Phantasy Star Online Episodes 1 & 2 - Review

The Neverending Shortstory

By: Zachary Lewis

Review Breakdown
   Battle System 5
   Interface 7
   Music/Sound 6
   Originality 3
   Plot 2
   Localization 5
   Replay Value 5
   Visuals 4
   Difficulty Variable
   Time to Complete

10-30 hours


Title Screen

   The Nintendo 64 was a flop as far as RPGs are concerned, and until recently it was open to speculation as to whether the GameCube might not meet the same dire fate. Lost Kingdoms came and went with little notice. And still RPGamers yearned to use the latest Nintendo console for something beyond Smash Bros. Melee. Now, 5 months later, Sega's 4-controller support version of Phantasy Star Online has arrived to fill the empty gulf. But will this one single game bring the GameCube into the light? Probably not.

   As fun as action oriented RPGs tend to be in their mad collage of running, swinging, and swirling magical lights, Phantasy Star Online Episodes 1 & 2 has a few minor flaws in its try at the genre. The targeting system is extremely touchy and it is very easy to simply fire at nothing even if careful effort is taken in facing your character directly at your enemies. Although this problem is resolved as you get closer to your foes, this also nearly defeats the purpose of playing as long-range or magical styled characters at all. While it would seem then that choosing a warrior and carrying a photonic saber might be the answer to all your prayers, this is simply not so. Blocking with any weapon is extremely complicated and involves precise timing that is not always foolproof. Equipping armor and enhancing your personal-digital-assitant-like MAG have little visible effect on your characters performance in combat and can quickly become a bothersome chore considering the overwhelming expense required to purchase the necessary items.

   On the flipside of all the dreary and monotonous single-player toil is the true value of the game; multi-player. Either through using several controllers or playing online via the modem or broadband adapters garners you the ability to see the game from an entirely different perspective. With several team mates to watch your back and to help you solve the button pressing puzzles that often present themselves, the flaws in the interface are all but forgotten in the effort required to complete some of the later stages. Although it is true that the detail in the graphics is somewhat lessened as you add each new player, there is virtually nothing in the way of slowdown either during multi-controller or modem play.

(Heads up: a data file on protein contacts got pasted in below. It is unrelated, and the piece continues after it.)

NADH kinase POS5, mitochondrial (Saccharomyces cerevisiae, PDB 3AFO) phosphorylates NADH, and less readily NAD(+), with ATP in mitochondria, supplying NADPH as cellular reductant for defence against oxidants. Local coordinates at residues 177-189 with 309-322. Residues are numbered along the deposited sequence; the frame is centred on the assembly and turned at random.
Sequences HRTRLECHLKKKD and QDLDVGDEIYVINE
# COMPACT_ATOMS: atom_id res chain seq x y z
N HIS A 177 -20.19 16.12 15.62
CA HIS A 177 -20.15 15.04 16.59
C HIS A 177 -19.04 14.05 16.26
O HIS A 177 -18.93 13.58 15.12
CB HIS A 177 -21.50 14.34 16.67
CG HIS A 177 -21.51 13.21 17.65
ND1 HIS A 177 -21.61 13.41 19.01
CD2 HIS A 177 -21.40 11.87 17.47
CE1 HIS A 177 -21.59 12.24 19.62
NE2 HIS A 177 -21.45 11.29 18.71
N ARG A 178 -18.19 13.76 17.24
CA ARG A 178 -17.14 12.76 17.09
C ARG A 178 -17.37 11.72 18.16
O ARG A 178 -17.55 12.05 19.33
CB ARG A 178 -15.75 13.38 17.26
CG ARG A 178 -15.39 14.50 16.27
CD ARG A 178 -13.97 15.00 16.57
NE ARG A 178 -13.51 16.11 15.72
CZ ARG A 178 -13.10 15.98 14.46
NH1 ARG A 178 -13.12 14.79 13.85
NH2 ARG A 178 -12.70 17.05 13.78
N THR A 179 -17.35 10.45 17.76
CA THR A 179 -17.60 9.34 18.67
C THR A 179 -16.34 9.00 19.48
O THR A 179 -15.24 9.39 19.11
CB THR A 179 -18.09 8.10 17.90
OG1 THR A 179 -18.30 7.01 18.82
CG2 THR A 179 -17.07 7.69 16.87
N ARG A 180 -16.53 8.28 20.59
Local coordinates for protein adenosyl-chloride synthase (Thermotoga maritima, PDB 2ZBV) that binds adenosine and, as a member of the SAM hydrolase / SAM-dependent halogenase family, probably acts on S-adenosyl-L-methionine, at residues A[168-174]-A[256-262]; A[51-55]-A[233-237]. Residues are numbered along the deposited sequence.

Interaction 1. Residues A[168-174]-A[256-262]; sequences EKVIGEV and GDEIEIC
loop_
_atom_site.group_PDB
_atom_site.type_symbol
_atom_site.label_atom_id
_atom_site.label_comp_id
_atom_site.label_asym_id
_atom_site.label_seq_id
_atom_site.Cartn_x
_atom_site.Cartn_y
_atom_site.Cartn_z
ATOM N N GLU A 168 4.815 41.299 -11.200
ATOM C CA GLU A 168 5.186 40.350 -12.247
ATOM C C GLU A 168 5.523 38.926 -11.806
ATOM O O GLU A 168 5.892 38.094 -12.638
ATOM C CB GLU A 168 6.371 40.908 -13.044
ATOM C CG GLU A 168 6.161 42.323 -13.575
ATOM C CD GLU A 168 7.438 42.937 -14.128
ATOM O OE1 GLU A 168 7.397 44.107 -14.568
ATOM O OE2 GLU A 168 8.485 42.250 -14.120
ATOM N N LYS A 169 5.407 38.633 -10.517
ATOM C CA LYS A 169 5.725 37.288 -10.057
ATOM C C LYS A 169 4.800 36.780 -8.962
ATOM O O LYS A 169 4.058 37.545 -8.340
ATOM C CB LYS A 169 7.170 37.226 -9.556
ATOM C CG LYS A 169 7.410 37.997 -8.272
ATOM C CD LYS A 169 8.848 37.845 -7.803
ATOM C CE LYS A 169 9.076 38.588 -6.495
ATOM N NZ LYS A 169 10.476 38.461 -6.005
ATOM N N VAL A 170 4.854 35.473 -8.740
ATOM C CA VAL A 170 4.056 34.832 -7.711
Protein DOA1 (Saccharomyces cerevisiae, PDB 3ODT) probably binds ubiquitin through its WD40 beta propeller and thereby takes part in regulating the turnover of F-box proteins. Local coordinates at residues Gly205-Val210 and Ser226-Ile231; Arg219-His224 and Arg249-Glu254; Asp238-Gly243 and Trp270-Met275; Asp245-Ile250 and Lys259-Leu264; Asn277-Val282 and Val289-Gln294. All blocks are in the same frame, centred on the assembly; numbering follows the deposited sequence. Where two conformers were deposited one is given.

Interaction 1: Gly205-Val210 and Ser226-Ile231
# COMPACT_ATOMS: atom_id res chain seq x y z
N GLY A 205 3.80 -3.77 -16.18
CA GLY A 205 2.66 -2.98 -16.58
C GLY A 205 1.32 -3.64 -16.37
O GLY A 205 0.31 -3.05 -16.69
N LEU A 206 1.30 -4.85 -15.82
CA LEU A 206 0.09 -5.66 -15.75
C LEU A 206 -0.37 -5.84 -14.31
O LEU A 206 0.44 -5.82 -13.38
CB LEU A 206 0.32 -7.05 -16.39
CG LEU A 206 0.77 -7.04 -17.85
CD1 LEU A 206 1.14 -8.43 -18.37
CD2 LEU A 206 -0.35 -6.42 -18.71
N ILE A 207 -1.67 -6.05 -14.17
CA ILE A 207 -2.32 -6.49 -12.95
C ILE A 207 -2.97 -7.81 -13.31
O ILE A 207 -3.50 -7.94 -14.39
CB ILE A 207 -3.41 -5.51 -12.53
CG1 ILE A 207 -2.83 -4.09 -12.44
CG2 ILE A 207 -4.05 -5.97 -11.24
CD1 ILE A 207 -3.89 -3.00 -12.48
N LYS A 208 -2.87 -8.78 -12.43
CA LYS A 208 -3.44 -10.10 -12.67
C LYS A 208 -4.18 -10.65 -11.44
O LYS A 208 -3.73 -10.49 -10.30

Apparantly Even The GameCube Can't Withstand The Nothing
Apparantly Even The GameCube Can't Withstand The Nothing 

   After the great interaction of multi-player, perhaps the greatest shortfall of the single-player game is the story. While in multi-player mode it isn't very important, the single-player plot can hardly be called epic. Your colony ship, the Pioneer 2, has arrived several years behind the advance team of scientists on Pioneer 1, whose job it was to set up facilities and such on your new home planet, Ragol. A mysterious explosion on the planet below prompts you to be sent to investigate. From there the saga takes a turn toward the movie version of Lost In Space as you explore and destroy the creatures on the planet that rose up to rid their world of the Pioneer 1 team.

   The game interfaces, such as being able to set up to six separate items, attacks, or spells to the buttons and the easy to navigate system menu are superbly designed. Perhaps the one addition to the system that might have done something to help the single-player mode would have been to add a pause feature. However, as the game is literally in real time, regardless of the mode of play, its exclusion is understandable.

   Meanwhile, the small number of background music tracks are great in their own right, but become very repetitive after a short time. Conversely, the sound effects, from the lightsaber-like sounds of the saber weapons, to the crackle of a glacier, to the chirping of birds are all extremely realistic and well sampled. Unfortunately, the graphics really don't suffer from the same realistic quality. Granted many of them are directly ported to the GameCube from the middle days of the Dreamcast but even the area added to this version of the game shows no stunning enhancement to the already somewhat dated visuals. Of course, with virtually no other RPGs to speak of on the GameCube to date, the graphics achieve their goals, if little else.

That Doesn't Look Like The Ivory Tower, Atreyu...
That Doesn't Look Like The Ivory Tower, Atreyu... 

   With the added bonus of having been translated already twice before, many of the smaller flaws in the localization have been hammered out to present us with a smoothly flowing transcript. However, when talking to friends online, the irritating function of replacing coarse language with $%#* has again been instituted. Your experience with the replay value of the game will depend largely on how much you enjoy the game when playing with other people. Having a nicely customized group of characters and depending on how often you're willing to get together to play, you may find yourself playing the game for years to come. The single-player mode is worth playing once, although giving it a second go is for those people who hold their free time in disregard.

   Although Phantasy Star Online is a great multi-player experience, it leaves a lot to be desired as a typical RPG goes. With enough more ports of this game under their belt, maybe Sonic Team and Sega will be willing to take us back to the old days when Phantasy Star meant direct sequels, extremely hard gameplay, and hours of tireless exploring in the face of great evil. Afterall, this is the descendant of the first console RPG, it should act like it has heritage.

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